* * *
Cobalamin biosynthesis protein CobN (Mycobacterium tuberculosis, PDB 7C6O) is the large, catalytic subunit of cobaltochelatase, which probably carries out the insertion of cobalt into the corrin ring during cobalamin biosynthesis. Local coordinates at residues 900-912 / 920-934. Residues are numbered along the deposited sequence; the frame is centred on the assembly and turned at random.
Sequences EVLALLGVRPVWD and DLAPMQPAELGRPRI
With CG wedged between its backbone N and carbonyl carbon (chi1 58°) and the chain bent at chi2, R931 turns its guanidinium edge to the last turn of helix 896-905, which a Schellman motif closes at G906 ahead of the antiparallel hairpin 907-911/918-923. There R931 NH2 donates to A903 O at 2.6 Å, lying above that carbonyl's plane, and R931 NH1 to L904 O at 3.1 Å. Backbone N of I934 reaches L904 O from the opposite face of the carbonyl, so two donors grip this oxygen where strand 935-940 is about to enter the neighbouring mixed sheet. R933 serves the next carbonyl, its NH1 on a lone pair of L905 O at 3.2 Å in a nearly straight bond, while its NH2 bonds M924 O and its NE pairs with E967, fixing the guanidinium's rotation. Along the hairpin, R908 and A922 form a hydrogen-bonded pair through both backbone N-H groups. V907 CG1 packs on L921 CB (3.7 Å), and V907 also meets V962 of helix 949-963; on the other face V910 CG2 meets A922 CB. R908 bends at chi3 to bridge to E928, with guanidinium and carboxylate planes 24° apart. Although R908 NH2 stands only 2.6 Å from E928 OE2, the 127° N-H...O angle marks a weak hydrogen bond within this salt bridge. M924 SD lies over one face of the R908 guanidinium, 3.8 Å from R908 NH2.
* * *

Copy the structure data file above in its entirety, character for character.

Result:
Cobalamin biosynthesis protein CobN (Mycobacterium tuberculosis, PDB 7C6O) is the large, catalytic subunit of cobaltochelatase, which probably carries out the insertion of cobalt into the corrin ring during cobalamin biosynthesis. Local coordinates at residues 900-912 / 920-934. Residues are numbered along the deposited sequence; the frame is centred on the assembly and turned at random.
Sequences EVLALLGVRPVWD and DLAPMQPAELGRPRI
With CG wedged between its backbone N and carbonyl carbon (chi1 58°) and the chain bent at chi2, R931 turns its guanidinium edge to the last turn of helix 896-905, which a Schellman motif closes at G906 ahead of the antiparallel hairpin 907-911/918-923. There R931 NH2 donates to A903 O at 2.6 Å, lying above that carbonyl's plane, and R931 NH1 to L904 O at 3.1 Å. Backbone N of I934 reaches L904 O from the opposite face of the carbonyl, so two donors grip this oxygen where strand 935-940 is about to enter the neighbouring mixed sheet. R933 serves the next carbonyl, its NH1 on a lone pair of L905 O at 3.2 Å in a nearly straight bond, while its NH2 bonds M924 O and its NE pairs with E967, fixing the guanidinium's rotation. Along the hairpin, R908 and A922 form a hydrogen-bonded pair through both backbone N-H groups. V907 CG1 packs on L921 CB (3.7 Å), and V907 also meets V962 of helix 949-963; on the other face V910 CG2 meets A922 CB. R908 bends at chi3 to bridge to E928, with guanidinium and carboxylate planes 24° apart. Although R908 NH2 stands only 2.6 Å from E928 OE2, the 127° N-H...O angle marks a weak hydrogen bond within this salt bridge. M924 SD lies over one face of the R908 guanidinium, 3.8 Å from R908 NH2.